Year 10 and below 5.3 12.5

Source: ABS Census 2016, Customised Report. Highest qualification completed by workers in this job (in any field of study). Qualifications needed by new workers might be different from the qualifications of workers already in the job.


Skills and Knowledge

Employers look for ICT Support Technicians who are reliable, work well in a team and have a strong work ethic.

Skills

Skills can be improved through training or experience.

  • 57%

    Monitoring

    Keeping track of how well work is progressing so you can make changes or improvements.

  • 54%

    Operation monitoring

    Watching gauges, dials, or other indicators to make sure a machine is working properly.

  • 54%

    Reading comprehension

    Reading work related information.

  • 52%

    Critical thinking

    Thinking about the pros and cons of different ways to solve a problem.

  • 52%

    Troubleshooting

    Figuring out why a machine or system went wrong and working out what to do about it.

  • 50%

    Active learning

    Being able to use what you have learnt to solve problems now and again in the future.

  • 48%

    Active listening

    Listening to others, not interrupting, and asking good questions.

  • 48%

    Quality control analysis

    Doing tests and checking products, services, or processes to make sure they are working properly.

  • 46%

    Complex problem solving

    Noticing a problem and figuring out the best way to solve it.

  • 46%

    Operation and control

    Controlling equipment or systems.

  • 46%

    Speaking

    Talking to others.

  • 46%

    Time management

    Managing your own and other peoples' time to get work done.

  • 46%

    Coordination with others

    Being adaptable and coordinating work with other people.

  • 46%

    Systems analysis

    Figuring out how a system should work and how changes in conditions, operations, and the environment will affect it.

  • 46%

    Writing

    Writing things for co-workers or customers.

  • 45%

    Judgment and decision making

    Figuring out the pros and cons of different options and choosing the best one.

  • 45%

    Serving others

    Looking for ways to help people.

  • 41%

    Management of personnel resources

    Motivating, developing, and directing people as they work, and choosing the best people for the job.

  • 39%

    Social perceptiveness

    Understanding why people react the way they do.

  • 37%

    Persuasion

    Talking people into changing their minds or their behaviour.


Knowledge

These are important topics, subjects or knowledge areas.

  • 74%

    Computers and electronics

    Circuit boards, processors, chips, electronic equipment, and computer hardware and software, including applications and programming.

  • 64%

    Clerical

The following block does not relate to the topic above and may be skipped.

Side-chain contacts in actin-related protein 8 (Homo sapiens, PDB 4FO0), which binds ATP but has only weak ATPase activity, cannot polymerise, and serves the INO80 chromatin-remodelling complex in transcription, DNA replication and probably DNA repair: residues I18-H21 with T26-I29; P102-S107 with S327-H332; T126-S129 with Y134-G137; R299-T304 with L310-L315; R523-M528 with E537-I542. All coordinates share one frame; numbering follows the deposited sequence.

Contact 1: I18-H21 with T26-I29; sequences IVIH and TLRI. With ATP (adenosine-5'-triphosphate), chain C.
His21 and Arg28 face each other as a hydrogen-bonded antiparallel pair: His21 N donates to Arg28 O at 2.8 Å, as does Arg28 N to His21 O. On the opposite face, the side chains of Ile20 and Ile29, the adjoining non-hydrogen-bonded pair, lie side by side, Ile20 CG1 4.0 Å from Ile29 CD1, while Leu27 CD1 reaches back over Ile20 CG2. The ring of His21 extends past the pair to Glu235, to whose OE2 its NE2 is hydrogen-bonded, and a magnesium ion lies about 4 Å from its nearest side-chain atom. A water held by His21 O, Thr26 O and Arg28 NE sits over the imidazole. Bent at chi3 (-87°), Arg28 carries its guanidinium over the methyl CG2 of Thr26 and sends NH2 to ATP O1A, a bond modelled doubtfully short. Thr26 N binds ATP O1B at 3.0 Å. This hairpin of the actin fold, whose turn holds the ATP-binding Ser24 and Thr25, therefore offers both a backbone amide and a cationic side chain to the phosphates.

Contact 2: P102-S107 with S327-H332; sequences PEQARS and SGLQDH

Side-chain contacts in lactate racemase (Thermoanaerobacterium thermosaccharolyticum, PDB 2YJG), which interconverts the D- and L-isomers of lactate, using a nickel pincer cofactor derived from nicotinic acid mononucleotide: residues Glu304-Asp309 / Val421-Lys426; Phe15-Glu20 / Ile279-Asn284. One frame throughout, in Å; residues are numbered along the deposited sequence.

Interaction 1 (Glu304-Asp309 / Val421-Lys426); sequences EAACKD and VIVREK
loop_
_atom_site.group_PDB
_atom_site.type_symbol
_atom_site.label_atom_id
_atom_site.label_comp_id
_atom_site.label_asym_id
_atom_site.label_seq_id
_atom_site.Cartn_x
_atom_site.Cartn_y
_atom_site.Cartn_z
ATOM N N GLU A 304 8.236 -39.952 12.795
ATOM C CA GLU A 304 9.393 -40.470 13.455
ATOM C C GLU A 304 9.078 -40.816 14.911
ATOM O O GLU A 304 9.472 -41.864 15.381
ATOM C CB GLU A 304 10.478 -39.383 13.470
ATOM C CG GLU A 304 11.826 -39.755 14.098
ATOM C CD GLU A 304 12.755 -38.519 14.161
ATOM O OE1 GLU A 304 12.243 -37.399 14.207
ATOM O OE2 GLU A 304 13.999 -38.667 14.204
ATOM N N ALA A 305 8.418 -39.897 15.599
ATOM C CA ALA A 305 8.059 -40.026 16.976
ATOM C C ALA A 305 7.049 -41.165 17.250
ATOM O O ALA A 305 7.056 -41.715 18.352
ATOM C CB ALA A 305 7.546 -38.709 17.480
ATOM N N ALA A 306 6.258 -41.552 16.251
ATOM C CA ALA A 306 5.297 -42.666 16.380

Word processing, managing files and records, stenography and transcription, designing forms, and other office work.

  • 62%

    Customer and personal service

    Understanding customer needs, providing good quality service, and measuring customer satisfaction.

  • 55%

    English language

    English language including the meaning and spelling of words, rules of composition, and grammar.

  • 45%

    Education and training

    Curriculum and training design, teaching and instruction for individuals and groups, and the measurement of training effects.

  • 39%

    Mathematics

    Arithmetic, algebra, geometry, calculus, or statistics.

  • 35%

    Administration and management

    Business principles involved in strategic planning, leadership, and coordinating people and resources.

  • 34%

    Public safety and security

    Use of equipment, rules and ideas to protect people, data, property, and institutions.

  • 33%

    Telecommunications

    Transmission, broadcasting, switching, control, and operation of telecommunications systems.

  • 32%

    Production and processing

    Raw materials, production processes, quality control, costs, and ways of making and distributing goods.

  • 32%

    Communications and media

    Media production, communication, and dissemination. Includes written, spoken, and visual media.

  • 31%

    Technical design

    Design techniques, tools, and principles used to make detailed technical plans, blueprints, drawings, and models.

  • 29%

    Mechanical

    Machines and tools, including their designs, uses, repair, and maintenance.

  • 26%

    Engineering and technology

    Use engineering, science and technology to design and produce goods and services.

  • 26%

    Psychology

    Human behaviour; differences in ability, personality, and interests; learning and motivation; research methods; assessing and treating disorders.

  • 25%

    Law and government

    How our laws and courts work. Government rules and regulations, and the political system.

  • 22%